Cycling was not a big sport in the former Soviet bloc country of Lithuania. And it was even harder to ride when your bike got stolen. But nothing was going to stop Mindaugas Goncaras, who was passionate about bike racing and bikes. Moving to Belgium in the 1990s Goncaras raced for 11 years as a top-flight amateur and journeyman professional. And when he was not racing, he was working on bikes, something that eventually led to his current career at the Bora-Hansgrohe team, where he is the top mechanic for two-time world champion Peter Sagan.
Words and Images by James Startt, European Associate to Peloton
Peloton Magazine: Mindaugas, how did you become a professional cycling mechanic?
Mindaugas Goncaras: Well, I come from Lithuania. It’s not a big cycling country, but I got into cycling in an original way. One day when I was just 11, my bike was stolen. A bit later there was a race in my city and the first prize was a bike. So I borrowed a bike and signed up. I was just 11 years old. I ended up finishing second, so I still had no bike. But a local coach saw me race and gave me a chance to come ride for his team.
I raced for 11 years at a high level, three years as a professional, but mostly as an amateur in Belgium. I raced in Belgium for the first time when I was 16. I moved here in 1997 because there were just so many races. I knew I could race almost every day and pick the races that suited me. I wasn’t really a sprinter, but I never waited for the sprints and often got into breakaways.
Then I turned professional in 1999 with the Ipso team. But even after I was no longer a professional I continued to race as an amateur. I still rode all of the Belgian kermesse races that were often open to amateurs. And I still did well. Looking back, I think I never had a real chance. I was just doing what I knew what to do. But at that level you really need someone to guide you.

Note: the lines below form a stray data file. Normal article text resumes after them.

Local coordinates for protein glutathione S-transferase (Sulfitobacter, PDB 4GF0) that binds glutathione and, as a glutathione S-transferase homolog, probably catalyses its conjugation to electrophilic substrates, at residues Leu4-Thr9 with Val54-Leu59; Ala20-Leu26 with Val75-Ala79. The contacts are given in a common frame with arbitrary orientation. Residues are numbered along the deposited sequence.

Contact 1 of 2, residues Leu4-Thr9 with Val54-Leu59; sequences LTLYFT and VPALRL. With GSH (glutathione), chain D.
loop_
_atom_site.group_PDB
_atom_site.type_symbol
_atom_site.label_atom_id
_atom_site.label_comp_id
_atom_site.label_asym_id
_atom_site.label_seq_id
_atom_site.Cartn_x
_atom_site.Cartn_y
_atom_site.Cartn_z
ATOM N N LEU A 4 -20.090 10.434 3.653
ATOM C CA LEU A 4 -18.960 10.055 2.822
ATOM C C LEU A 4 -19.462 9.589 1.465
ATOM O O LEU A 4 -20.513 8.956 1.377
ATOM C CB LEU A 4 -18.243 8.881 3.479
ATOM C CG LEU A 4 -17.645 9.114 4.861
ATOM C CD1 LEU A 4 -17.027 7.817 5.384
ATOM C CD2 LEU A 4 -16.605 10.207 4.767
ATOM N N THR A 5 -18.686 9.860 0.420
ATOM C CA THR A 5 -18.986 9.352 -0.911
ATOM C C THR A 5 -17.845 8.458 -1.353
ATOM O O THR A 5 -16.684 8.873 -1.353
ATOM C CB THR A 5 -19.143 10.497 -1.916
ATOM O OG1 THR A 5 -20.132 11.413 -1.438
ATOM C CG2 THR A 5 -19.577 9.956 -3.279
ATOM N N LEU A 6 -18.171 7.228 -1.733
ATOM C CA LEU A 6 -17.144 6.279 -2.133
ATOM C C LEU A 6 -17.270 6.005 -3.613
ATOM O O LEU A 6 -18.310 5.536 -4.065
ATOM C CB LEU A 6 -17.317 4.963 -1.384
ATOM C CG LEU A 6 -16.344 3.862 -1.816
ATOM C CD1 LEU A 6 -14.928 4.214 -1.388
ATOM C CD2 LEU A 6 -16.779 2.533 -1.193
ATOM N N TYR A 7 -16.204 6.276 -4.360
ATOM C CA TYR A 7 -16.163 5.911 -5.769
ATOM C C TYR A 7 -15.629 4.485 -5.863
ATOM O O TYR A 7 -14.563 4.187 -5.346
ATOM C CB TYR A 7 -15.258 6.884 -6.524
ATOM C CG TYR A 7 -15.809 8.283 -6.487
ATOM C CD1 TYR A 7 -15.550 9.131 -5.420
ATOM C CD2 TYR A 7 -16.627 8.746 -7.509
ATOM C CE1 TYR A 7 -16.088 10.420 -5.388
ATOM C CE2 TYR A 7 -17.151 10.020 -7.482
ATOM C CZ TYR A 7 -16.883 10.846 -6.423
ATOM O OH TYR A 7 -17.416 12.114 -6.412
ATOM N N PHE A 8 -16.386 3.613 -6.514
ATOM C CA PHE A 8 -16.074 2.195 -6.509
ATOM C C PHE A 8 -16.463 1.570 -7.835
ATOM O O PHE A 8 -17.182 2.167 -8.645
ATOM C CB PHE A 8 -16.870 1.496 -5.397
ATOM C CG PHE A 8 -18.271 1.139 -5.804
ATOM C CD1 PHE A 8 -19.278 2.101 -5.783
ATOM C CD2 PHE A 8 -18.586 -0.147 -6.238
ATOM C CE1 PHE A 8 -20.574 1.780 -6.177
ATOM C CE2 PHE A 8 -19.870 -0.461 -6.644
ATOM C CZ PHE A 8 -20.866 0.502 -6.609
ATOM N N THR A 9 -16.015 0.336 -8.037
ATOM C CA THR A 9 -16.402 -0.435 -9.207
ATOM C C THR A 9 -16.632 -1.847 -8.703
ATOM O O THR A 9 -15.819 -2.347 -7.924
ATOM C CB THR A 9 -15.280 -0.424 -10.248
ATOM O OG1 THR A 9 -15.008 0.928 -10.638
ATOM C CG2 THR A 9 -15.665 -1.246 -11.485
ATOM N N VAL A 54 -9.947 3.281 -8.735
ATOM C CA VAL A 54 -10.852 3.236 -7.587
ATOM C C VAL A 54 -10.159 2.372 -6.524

Peloton: And how did you get into wrenching?
Goncaras: From the very beginning I always loved working on my bike. After I stopped racing in 2008 I worked in a post office and in my free time I would help my friends with their bikes. Then in 2010 I got a job with RadioShack and stayed with them for four years. In 2015 I went to Tinkoff and last year I was with the Israel Cycling Academy team. During the classics Peter asked me if I would like to join him on his new team in 2017. I knew him from Tinkoff and we worked well together. I said yes right away, although I didn’t know if it would really happen. But then he called me in June or July and said all was good.
Peloton: What is it like working with Peter?
Peloton: Well, you’ve worked with a lot of great riders on teams like RadioShack and Tinkoff. Some riders are really focused on their bikes, while others not so much….
Goncaras: Peter is very relaxed when all is good! No, he’s pretty easy really. But he can be very focused. Personally, he doesn’t ask me to do a lot of adjustments, perhaps because he is happy with my work.
Peloton: And what about his bikes? I’ve seen him ride both the S-Works Tarmac and Venge.
Goncaras: Mostly, he rides the Tarmac, but on some courses he rides the Venge because it is a very fast bike. He really likes it on the flatter races. Mostly though he tends to prefer the Tarmac. He really needs to have the exact position on both bikes and he can feel the slightest millimeter of difference. He really pays a lot attention to his position and then he often talks with the performace manager on the team about a particular setup—you know, wheel choice or the frame choice.
Peloton: Does he change his setup often?
Goncaras: It all depends on the race, if it is flat stage or a climbing stage. I would say that he changes wheels a fair amount. That said, I would say that most of the time he prefers a 50mm Roval wheel.
Peloton: What is the most satisfying thing about working with Peter?
Goncaras: I think his personality. He’s a great champion, but also a great man. He’s always very thankful. It’s a pleasure to work with him.
Peloton: And you get to celebrate victory with him a lot. Do you feel part of those victories in some way?
Goncaras: Me personally, no. For me, it is the riders and the tactics that win the race. The mechanic is a part of it, but a small part.
Peloton: What is the most satisfying part of your job?
Goncaras: I just like to work on bikes. I just love it!
Peloton: What is the hardest part about your job?
Goncaras: Well, there are a lot of long days. Sometimes you are really tired, but you still have to do your job 100 percent.